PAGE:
From my client experiences, whole-grain bread, rich in proteins, vitamins, minerals, and fiber, significantly boosts overall health.

It stabilizes blood sugar and may lower cholesterol levels as shown by research published by Nutrition Reviews which suggests that women who eat whole-grain products have a lower risk of cardiovascular diseases [13].

Another study by Cambridge University Press on whole grains suggests that regular eating of these products lowers the risk of developing type 2 diabetes by 30%, while in postmenopausal women, the risk was even lower - 43% [14].

Its high fiber content aids in weight management, improves digestion, and may protect against colorectal cancer.

Advances in bread making, including alternative flours and functional ingredients, further enhance its nutritional value, making it a vital part of a healthy diet, though label reading is essential to avoid additives.

How to Make Bread Part of Your Balanced Diet?

Getting a cut of a sliced bread

In my holistic nutrition practice, I advise clients to enjoy whole grain, high-fiber bread in moderation.

While nutritious, overconsumption can lead to weight gain. It's crucial to balance bread intake with other foods, avoiding it as a frequent side dish, especially with starchy meals.

I recommend pairing bread with healthy fats or proteins, like nut butter, cheese, avocado, or lean meat, for a well-rounded meal.

This approach helps maintain a balanced diet and supports essential nutrient intake without contributing to weight gain.

FAQs

Is It Ok To Eat Bread Every Day?

Yes, it is ok to eat bread every day as long as you choose bread made of whole grain flour and consume it in moderation.

On the other hand, no matter how attractive buttery bread straight out of the oven is, everyday usage of that high-simple-carbohydrates bread variety would probably make you gain weight quickly and eventually lead to an increased risk of diabetes and heart disease.

What Happens if You Stop Eating Bread for a Month?

If you stop eating bread for a month, you will probably notice some weight loss as a consequence of a decrease in the number of calories and water-binding carbohydrates intake that will further release stored water inside the body.

However, what this will happen and what results will greatly depend on your previous bread-eating habits and total carbs diet.

How Many Slices of Whole Wheat Bread a Day to Lose Weight?

To lose weight, you should opt for eight slices of whole wheat bread a day. However, this number varies according to your calorie intake throughout the day.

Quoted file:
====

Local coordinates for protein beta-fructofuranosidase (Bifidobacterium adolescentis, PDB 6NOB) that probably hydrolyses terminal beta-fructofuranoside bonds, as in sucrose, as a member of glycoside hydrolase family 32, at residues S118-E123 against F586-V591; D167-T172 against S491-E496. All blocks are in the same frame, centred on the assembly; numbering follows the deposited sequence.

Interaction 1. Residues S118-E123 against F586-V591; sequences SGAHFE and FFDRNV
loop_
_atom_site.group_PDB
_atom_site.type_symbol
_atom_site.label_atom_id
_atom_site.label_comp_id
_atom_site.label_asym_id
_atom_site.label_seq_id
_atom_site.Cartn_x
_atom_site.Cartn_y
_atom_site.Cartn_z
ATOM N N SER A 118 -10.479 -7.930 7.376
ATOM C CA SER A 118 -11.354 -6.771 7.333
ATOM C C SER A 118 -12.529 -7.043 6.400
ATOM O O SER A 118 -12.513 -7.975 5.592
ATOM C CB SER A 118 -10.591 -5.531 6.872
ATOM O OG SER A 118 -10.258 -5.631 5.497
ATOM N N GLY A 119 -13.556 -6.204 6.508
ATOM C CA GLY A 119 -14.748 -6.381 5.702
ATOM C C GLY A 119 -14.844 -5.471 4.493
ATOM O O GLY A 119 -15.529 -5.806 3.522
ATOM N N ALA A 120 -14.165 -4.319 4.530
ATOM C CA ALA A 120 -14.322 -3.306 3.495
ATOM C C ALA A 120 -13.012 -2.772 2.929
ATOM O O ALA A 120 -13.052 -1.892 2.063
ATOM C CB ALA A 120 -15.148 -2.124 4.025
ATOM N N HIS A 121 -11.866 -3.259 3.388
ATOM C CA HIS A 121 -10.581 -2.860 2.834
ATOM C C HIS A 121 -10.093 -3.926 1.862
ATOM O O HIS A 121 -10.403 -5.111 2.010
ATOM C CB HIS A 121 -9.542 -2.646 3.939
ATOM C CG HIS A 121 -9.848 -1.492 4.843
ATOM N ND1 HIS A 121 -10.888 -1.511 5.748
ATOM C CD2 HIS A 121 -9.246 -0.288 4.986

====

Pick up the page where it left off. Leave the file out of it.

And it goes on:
If you want to maintain your current weight, you should eat up to 12 slices, whereas if you consume bread to make you gain weight, the weight gain occurs when the number goes above 15 slices per day.

What Are the Benefits of Fermented Foods?

The benefits of fermented foods are improved digestion and gut health, enhanced nutrient absorption, a boost to the immune system, reduced sugar content in foods, natural food preservation, and potential mental health benefits due to the gut-brain connection.


References:

  1. https://www.fatsecret.com/calories-nutrition/usda/white-bread
  2. https://www.medicalnewstoday.com/articles/325171
  3. https://www.nutritionix.com/food/whole-wheat-bread/100-g
  4. https://www.hsph.harvard.edu/nutritionsource/carbohydrates/fiber/
  5. https://www.fatsecret.com/calories-nutrition/generic/bread-sour-dough
  6. https://pubmed.ncbi.nlm.nih.gov/11368651/
  7. https://www.fatsecret.com/calories-nutrition/generic/bread-multigrain
  8. https://www.researchgate.net/publication/321342781_Bread_and_Health
  9. https://academic.oup.com/nutritionreviews/article/58/6/163/1838374
  10. https://bmcpublichealth.biomedcentral.com/articles/10.1186/1471-2458-14-1091
  11. https://www.imi.com.hk/how-to-lose-belly-fat.html
  12. https://www.ncbi.nlm.nih.gov/pmc/articles/PMC4515860/
  13. https://academic.oup.com/nutritionreviews/article/70/4/218/1937101
  14. https://www.cambridge.org/core/journals/proceedings-of-the-nutrition-society/article/epidemiological-support-for-the-protection-of-whole-grains-against-diabetes/0CF1654EED8AD205BDCF28215DD032FE
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About The Author

Lisa Lorraine Taylor, BSc, CPT
Staff Writer
Lisa Lorraine Taylor, BSc, CPT holds a BSc degree in Holistic Nutrition from Clayton College of Natural Health and is the owner of Taylor Made Fitness. Her philosophy centers on cutting through the hype and misinformation surrounding dietary supplements, focusing instead on practical, science-backed strategies for health and weight loss.
Learn more about our editorial policy
Dr. Harshi Dhingra, MBBS, MD is a published peer-reviewed author and renowned physician from India with over a decade of experience. With her MBBS from Bharati Vidyapeeth and an MD from Rajiv Gandhi University, she actively ensures the accuracy of online dietary supplement and medical information by reviewing and fact-checking health publications.
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Dr. Kristy June Dayanan, BS, MD is an author with a BS degree from University of the Philippines and an MD from University of Perpetual Help System. Her ability to simplify medical science complexities and dietary supplement jargon for the average reader makes her a valued medical fact checker and reviewer.
Learn more about our editorial policy